If I mentioned Jazz Fusion or Smooth Jazz I might hear you running. Please don”t. South African jazz evokes neither Miles Davis nor the dreaded Kenny G-led brigade of monotonomeisters. It draws from jazz: from Davis, from George Benson (the Benson who made that insane fusion cover of White Rabbit, not the smooth soulster), from Grover Washington Jr et al. But more than that, it draws from the many sounds of the townships.

So a guitarist like the late Allen Kwela (1939-2003; the featured track was released a year before his death) drew from the mbaqanga style he knew in the Durban townships, while the Tony Schilder Trio, led by the eponymous veteran (and now sadly retired) keyboardist, borrowed from the imported international flavours of Cape Town”s harbour, the sounds of fellow Capetonian Abdullah Ibrahim/Dollar Brand, the langarm (roughly ballroom) music of the Cape, the rhythms of the Kaapse Klopse.

Tony Schilder (Photo from

The Schilder Trio”s signature song Montreal is the sound of a party in Cape Town”s Coloured community (that is, those of mixed racial heritage thus classified under apartheid). Montreal was the name of the city”s premier jazz club of the “80s, located in the township of Manenberg (made famous, albeit in its misspelled form, by Dollar Brand”s classic), among whose regular live performers were vocalist Robbie Jansen “” an absolute legend in Cape Town”s jazz circles, whose version of What”s Going On needed to be heard more widely, but was never recorded “” and house bandleader Schilder. Expect no lyrical greatness on Montreal, but experience the joyful soundtrack of the Cape”s party mood as Jansen is joined on vocals by fellow Capetonian Jonathan Butler. Tony Schilder died in December 2010 at the age of 73.

Also from Cape Town but younger and from a different background are saxophonist McCoy Mrubata, vocalist Sylvia Ncediwe Mdunyelwa, and Durban-born and classically trained Musa Manzini. Their names give it away that they are from an African background. Their township experience, the rhythm of their lives” soundtracks, are very different from those of Schilder, Jansen or Butler “” or, indeed, other featured Capetonians such as Errol and Alvin Dyers or Allou April (whose Bringing Joy may be this set”s most uplifting track). In Langa township or Gugulethu, the jazz was tinged with the gospel music of African inculturation, the traditional rhythms and the beats of kwela and mbaqanga and jive, R&B and the traditions of American jazz.

If there is one artist here who transcends all regional and local distinctions, it is Gito Baloi, who was so cruelly taken from us at the hands of criminals in 2004 just as his career was beginning to flourish at the age of 39. A Mozambican-born bass player and vocalist, Gito cut his musical teeth in the non-racial jazz trio Tananas, which was based in Cape Town, the country”s jazz capital, but enjoyed great popularity elsewhere, especially in Johannesburg.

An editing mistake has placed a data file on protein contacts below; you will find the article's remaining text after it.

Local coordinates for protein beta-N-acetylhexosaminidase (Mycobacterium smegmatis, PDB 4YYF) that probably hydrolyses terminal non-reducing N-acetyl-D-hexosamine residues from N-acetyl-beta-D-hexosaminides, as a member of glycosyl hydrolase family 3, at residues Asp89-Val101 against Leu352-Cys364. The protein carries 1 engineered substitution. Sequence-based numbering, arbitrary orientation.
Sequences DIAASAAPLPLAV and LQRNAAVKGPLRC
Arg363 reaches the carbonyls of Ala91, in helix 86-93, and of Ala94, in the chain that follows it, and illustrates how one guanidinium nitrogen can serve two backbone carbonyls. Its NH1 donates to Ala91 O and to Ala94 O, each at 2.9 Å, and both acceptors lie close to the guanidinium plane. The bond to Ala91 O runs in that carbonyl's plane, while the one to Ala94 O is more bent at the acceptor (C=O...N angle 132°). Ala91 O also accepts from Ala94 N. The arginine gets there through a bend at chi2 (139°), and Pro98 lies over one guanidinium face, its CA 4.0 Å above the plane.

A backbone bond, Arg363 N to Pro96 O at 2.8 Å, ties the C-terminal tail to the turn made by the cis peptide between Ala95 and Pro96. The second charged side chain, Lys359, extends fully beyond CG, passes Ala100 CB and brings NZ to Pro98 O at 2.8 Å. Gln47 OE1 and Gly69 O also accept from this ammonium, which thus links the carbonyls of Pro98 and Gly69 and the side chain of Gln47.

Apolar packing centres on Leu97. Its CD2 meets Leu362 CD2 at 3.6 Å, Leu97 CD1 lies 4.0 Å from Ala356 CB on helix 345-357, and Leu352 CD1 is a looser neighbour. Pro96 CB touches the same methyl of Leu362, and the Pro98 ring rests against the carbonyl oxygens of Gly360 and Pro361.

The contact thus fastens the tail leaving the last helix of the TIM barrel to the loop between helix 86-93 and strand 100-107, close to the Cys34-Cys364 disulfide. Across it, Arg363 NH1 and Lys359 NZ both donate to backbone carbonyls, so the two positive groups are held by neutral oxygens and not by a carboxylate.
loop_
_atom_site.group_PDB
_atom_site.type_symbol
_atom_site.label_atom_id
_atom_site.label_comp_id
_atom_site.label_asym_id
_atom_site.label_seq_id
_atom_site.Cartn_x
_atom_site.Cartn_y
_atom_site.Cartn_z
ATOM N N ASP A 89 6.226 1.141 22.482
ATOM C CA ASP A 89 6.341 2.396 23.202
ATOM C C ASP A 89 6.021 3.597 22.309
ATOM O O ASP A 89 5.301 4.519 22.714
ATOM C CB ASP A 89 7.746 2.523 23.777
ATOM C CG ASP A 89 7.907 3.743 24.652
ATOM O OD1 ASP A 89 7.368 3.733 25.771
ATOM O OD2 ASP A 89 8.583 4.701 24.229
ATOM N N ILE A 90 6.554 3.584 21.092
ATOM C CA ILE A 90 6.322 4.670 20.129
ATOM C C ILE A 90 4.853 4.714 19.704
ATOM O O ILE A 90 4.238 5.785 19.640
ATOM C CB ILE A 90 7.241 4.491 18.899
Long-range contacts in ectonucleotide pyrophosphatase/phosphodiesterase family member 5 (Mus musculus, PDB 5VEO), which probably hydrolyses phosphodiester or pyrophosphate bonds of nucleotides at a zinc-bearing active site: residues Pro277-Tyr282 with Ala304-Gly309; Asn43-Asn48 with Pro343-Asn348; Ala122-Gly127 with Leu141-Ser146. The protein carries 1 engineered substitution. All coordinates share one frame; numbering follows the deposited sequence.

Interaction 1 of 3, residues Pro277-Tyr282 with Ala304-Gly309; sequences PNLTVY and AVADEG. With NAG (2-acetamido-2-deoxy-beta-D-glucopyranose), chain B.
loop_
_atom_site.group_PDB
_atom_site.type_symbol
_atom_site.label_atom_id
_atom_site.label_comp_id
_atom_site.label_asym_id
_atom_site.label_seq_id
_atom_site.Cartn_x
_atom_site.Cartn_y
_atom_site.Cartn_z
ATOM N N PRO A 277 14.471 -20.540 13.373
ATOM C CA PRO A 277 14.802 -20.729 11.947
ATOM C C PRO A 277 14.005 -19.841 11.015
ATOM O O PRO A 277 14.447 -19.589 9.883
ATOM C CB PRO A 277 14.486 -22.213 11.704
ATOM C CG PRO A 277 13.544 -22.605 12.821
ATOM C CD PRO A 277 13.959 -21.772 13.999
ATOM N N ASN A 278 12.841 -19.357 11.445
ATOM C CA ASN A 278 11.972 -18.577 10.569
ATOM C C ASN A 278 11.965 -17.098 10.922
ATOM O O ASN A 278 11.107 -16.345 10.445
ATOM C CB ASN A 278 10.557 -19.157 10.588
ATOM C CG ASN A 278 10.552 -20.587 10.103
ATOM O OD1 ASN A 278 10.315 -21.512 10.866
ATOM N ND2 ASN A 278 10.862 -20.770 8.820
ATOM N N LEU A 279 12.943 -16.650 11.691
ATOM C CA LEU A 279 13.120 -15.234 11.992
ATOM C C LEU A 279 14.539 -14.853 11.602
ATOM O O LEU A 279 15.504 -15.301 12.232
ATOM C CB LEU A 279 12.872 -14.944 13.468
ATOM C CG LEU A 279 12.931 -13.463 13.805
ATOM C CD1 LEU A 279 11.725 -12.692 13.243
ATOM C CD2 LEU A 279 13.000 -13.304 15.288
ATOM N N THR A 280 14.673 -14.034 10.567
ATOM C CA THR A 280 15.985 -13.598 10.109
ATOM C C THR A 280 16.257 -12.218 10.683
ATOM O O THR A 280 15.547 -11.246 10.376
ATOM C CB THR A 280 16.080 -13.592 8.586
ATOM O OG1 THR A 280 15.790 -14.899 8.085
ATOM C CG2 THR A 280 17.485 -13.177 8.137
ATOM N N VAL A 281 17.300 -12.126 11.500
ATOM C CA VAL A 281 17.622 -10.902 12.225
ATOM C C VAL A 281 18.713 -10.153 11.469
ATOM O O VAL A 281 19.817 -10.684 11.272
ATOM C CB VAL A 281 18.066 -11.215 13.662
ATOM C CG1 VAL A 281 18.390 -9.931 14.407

I”ve mentioned Durban”s Allen Kwela and Cape Town”s Tony Schilder as representatives of an older generation. In Johannesburg, their equivalent “” besides Hugh Masekela “” was saxophonist Ratau Mike Makhalemele, whose Soweto Dawn from 1990 is a thing of beauty. Makhalemele played on records by the likes of Curtis Mayfield, Champion Jack Dupree and Paul Simon (on Graceland), died some nine years ago.

The best-known name of this lot probably is Pretoria”s Vusi Mahlasela, a wonderful acoustic guitarist with a lovely voice whose earlier albums were quite beautiful. Alas, like Ladysmith Black Mambazo before him, he has benefited too much from the attention of international recording superstars. I can”t blame the man, by all accounts a superb human being, for paying his bills, but collaborations with Josh Groban and the Dave Matthews Band won”t do his street cred much good. Except in South Africa, where any brush with foreign celebrity is considered admirable. Or perhaps the magnificent guitarist Jimmy Dludlu is South Africa”s biggest jazz name, at least locally. If the man was American, he”d wallpaper his living room with Grammies. Stuck in the musical ghetto that is South Africa, he may glance with admiring jealousy in Vusi”s direction.

One performer on this selection pulls together the strings of South African jazz and pop history over the past three decades: Pretoria-born keyboard player Don Laka, who made his first appearance on vinyl as a 14-year-old, was a member of the influential Afro jazz-funk groups Sakhile and SA/Lesotho outfit Sankomota (who were decimated in a car crash), played with Sipho Mabuse and wrote for Brenda Fassie, and finally founded South Africa”s first profitable black-owned label.

1. Tony Schilder Trio – Montreal
2. Allou April – Bringing Joy
3. Don Laka – Ilang Sekolong
4. Gito Baloi – Hinkwafo
5. Vusi Mahlasela – Antone
6. Solly Mabena – Pehilindaba
7. Jimmy Dludlu – Zavala
8. McCoy Mrubata – Phosa Ngasemva
9. Ernie Smith – Lonely
10. Selaelo Selota – Painted Faces
11. Musa Manzini – Renaissance Song
12. Alvin Dyers – Wesley Street
13. Sylvia Ncediwe Mdunyelwa – Abazali
14. Ratau Mike Makhalemele – Soweto Dawn
15. Allen Kwela – Seven Days Ago
16. Errol Dyers – Kou Kou Wa